‘The Bad Batch’ Takes A Slow Trip Through The Wasteland

06.22.17 6 months ago

Annapurna

Director Ana Lily Amirpour described her debut feature, A Girl Walks Home Alone at Night, as “the first Iranian vampire Spaghetti Western,” but even those colorful descriptors don’t account for all the meats in that genre stew. There’s also high-constrast black-and-white photography of film noir, the deadpan multiculturalism of Jim Jarmusch, a character who uncannily resembles James Dean, and an unmistakably modern jolt of intersectional feminism. In other words, Amirpour is not afraid to mix-and-match conceits and she’s fluent in multiple visual languages, to the point where every shot is arrestingly eccentric.

Yet the one serious problem with A Girl Walks Home Alone at Night is that it’s all conceit, the type of film that gets called a “mood piece” because the rich atmosphere compensates for the absence of characterization, tension, and narrative momentum — all of which may sound like banalities when speaking of high art, but which are essential to make genre films pop. That minor weakness morphs into a crippling liability in Amirpour’s disappointing follow-up, The Bad Batch, another cult-ready genre mash-up that dreams up a fascinating and beautiful dystopia, but fails to animate it with meaningful detail or dramatic life. Imagine Escape from New York as Languish in New York and you get the idea.

Though produced well before the 2016 election, The Bad Batch is serendipitously timed to critique an administration anxious to ramp up incarcerations and build a wall across the Mexican border. In Amirpour’s future world, society’s undesirables, called “the bad batch,” are banished to the other side of a fence separating Texas from the arid desert wasteland of a Mad Max movie. With no laws, no fertile land, and a crude economy that occasionally accepts “dream dollars” as currency, these outcasts are expected to fend for themselves in what amounts to a vast prison yard without guards. Though a makeshift society has developed out of the extreme poverty and transience, it’s still a Darwinian environment that favors the strong.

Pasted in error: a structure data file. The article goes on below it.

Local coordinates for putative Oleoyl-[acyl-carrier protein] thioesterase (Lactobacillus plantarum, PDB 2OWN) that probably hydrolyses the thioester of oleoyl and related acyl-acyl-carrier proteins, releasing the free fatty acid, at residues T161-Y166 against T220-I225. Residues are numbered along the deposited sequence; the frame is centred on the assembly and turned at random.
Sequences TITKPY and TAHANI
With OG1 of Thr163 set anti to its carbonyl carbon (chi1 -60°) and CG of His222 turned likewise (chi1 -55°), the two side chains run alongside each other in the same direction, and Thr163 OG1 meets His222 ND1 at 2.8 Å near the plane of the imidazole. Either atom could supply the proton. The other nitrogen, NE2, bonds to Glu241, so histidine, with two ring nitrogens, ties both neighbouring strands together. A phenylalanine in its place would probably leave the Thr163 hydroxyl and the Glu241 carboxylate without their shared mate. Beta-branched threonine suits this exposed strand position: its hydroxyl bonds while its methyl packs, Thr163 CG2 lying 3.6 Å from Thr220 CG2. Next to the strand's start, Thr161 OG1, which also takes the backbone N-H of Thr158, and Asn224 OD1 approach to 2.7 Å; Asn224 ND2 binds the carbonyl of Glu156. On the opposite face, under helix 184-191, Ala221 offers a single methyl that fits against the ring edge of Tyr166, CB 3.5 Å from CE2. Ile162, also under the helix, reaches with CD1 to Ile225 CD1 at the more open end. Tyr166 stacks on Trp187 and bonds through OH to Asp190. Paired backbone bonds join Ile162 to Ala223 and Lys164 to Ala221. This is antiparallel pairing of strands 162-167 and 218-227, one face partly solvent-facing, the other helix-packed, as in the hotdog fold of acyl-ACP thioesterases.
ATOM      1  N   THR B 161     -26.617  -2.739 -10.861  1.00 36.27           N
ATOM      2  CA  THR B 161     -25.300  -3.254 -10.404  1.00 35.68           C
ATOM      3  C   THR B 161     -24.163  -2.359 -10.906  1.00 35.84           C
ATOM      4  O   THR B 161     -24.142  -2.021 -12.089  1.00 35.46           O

That spells trouble immediately for the film’s heroine, Arlen (Suki Waterhouse), who’s scooped up by a band of cannibals not long after getting processed. In a harrowing sequence, set to Ace of Base’s “All That She Wants,” Arlen has an arm and a leg lopped off for cannibal barbecue and the stumps crudely soldered off with the hot frying pan. She  manages to escape by killing one of her captors and hobbling away the dead woman’s cherubic little girl, who turns out to be a precious commodity. When she makes her way to the community of Comfort, Arlen finds herself caught between two powerful men: The Dream (Keanu Reeves), a wealthy cult figure who dresses in pristine white and surrounds himself with the women he’s impregnated, and Miami Man (Jason Momoa), a cannibal who will stop at nothing to get the abducted girl back.

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